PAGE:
Progressive metalcore seems to have taken on quite the ambiguous meaning in the past few years and, in a sense, it is rightfully deserved. Bands that are labeled as such can span from the creative and excellent songwriting abilities of Between the Buried and Me to simple yet groovy heaviness such as Volumes. Minnesota’s Reflections has broken on to the scene in recent years under the latter label and has just released their second full-length album – titled Exi(s)t – which is being released via Good Fight Entertainment. Considering the amount of technical ability displayed by Reflections with their work before this release, I was definitely excited to listen to their take on another full length record.
The first track, titled “Exit,” left me with mixed emotions. The first thing I noticed was an almost overwhelming amount of chugging. There were glimpses of technicality that did catch my ear – and they were most certainly impressive, as was the drumming and vocals. The problem is the way they are portraying the chugging and breakdown-ish segments as their answer for a verse riff in several ways. I’m not against chugging an open chord, personally, but overuse of that single concept does get old very quickly, and through “Exit,” I was already nervous as to how the rest of the record would shape up.
The second track, “Delirium,” left me feeling similarly dissatisfied; however, once the third track came around, titled “Vain Words from Empty Minds,” the feeling took almost a full 180. “Vain Words...” had almost a Danza-ish feel to it, with segments that felt really well written and placed. The chorus, featuring some refreshing clean vocals that you might find in a Volumes track, was a very nice touch to part the bouts of technicality and put some soul into the album a bit – something the record had been lacking to that point.
The pressing matter with this record is its technicality, it seems. The guitarists make their presence known one way or another with some interesting arpeggios, but at the same time, Exi(s)t does little aside from slightly altering guitar scales and rampant chugging. Songs like “Delirium” and “Bridges” don’t offer enough separation from that mold to make them worthwhile on the record, in my opinion. Luckily, the latter half of the record offers some well-needed transitions into more synthesized and lighter realms, as well as some more small segments of clean vocals, which are much appreciated. Several of the latter songs, most notably “Lost Pages” and “This House,” show off significantly different song structure and direction compared to the first few songs, and it’s definitely a refreshing change of pace.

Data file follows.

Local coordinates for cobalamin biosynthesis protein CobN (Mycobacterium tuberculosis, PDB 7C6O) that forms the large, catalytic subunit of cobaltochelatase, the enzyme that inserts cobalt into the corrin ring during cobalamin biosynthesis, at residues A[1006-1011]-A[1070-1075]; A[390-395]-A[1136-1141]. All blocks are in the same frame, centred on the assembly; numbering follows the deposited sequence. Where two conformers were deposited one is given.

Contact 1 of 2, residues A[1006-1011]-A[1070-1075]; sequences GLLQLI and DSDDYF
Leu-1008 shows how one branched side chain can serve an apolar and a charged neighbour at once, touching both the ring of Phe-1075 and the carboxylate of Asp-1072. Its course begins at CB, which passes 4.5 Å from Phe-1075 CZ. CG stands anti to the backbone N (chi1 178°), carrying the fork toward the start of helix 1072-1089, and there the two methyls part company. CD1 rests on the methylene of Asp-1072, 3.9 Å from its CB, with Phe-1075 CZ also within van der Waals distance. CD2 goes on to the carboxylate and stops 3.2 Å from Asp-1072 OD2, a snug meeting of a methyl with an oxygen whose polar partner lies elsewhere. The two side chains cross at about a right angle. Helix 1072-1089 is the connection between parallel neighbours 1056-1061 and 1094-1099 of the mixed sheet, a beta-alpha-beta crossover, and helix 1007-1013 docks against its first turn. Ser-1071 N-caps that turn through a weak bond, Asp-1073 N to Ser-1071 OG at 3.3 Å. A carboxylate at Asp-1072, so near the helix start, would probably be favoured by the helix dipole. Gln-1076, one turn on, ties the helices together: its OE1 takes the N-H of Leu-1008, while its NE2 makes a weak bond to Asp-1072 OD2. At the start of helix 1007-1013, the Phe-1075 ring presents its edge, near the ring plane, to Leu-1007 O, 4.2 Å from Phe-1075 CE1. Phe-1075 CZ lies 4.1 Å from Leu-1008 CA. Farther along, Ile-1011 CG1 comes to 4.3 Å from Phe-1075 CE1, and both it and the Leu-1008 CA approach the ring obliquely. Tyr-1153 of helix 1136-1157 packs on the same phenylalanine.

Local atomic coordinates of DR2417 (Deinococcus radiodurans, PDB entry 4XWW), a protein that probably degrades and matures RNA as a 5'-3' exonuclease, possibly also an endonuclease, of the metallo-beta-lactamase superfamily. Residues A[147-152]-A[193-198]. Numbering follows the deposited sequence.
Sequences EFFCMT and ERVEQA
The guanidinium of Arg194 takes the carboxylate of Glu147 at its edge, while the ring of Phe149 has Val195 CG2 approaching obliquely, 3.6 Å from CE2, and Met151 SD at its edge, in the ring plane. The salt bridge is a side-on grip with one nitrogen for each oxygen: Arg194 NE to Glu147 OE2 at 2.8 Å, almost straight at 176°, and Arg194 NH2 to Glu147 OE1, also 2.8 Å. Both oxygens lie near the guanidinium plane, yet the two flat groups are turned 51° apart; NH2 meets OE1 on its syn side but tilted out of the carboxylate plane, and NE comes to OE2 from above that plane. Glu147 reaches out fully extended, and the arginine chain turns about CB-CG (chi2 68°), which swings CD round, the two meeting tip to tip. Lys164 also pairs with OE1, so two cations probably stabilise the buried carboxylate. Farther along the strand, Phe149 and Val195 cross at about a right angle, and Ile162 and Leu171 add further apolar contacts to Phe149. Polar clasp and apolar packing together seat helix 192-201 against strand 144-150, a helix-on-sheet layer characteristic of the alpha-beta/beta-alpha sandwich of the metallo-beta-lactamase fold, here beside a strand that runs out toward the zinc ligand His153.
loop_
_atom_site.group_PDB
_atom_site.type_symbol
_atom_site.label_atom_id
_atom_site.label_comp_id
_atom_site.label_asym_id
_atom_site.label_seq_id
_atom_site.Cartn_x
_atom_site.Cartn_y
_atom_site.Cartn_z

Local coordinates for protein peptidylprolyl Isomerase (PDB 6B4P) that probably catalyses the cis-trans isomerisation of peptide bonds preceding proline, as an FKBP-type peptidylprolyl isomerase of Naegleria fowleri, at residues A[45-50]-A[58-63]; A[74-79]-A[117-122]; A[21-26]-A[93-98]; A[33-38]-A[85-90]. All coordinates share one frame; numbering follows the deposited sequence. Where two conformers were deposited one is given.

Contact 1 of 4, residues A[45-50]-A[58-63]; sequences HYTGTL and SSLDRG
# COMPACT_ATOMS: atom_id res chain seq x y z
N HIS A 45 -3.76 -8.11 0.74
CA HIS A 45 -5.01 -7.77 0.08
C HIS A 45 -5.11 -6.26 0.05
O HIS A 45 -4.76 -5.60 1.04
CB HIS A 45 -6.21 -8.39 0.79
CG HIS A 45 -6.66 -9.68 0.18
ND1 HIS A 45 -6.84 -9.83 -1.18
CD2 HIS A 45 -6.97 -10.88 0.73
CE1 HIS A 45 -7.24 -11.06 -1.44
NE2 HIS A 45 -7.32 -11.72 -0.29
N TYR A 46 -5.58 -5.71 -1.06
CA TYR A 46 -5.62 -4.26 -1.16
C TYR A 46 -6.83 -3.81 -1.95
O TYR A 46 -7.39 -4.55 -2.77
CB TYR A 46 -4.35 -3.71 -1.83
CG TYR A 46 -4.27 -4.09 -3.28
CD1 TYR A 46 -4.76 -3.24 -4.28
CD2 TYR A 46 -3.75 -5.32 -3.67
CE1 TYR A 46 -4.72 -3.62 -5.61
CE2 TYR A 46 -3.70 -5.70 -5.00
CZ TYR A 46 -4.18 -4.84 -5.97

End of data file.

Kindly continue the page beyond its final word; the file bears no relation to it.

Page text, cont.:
Overall, Exi(s)t is a two-headed beast. One side (the first four tracks) holds a level of aggressive chugging and instrumentation that, aside from “Vain Words...,” is virtually soulless in execution. As much as I enjoy both heavy grooves and great skill, used in that way didn’t offer any form of hook for the listener to catch on. The other head (the last six tracks), offers riffs and vocal work being both technical and accessible, which is a remarkably difficult feat in its own right. Personally, I found Exi(s)t to be worth the listen just for the second half, but if you need something heavy to dance to, the first half of it is still right up your alley.
For Fans Of: Volumes, The Tony Danza Tapdance Extravaganza, Uneven Structure, Erra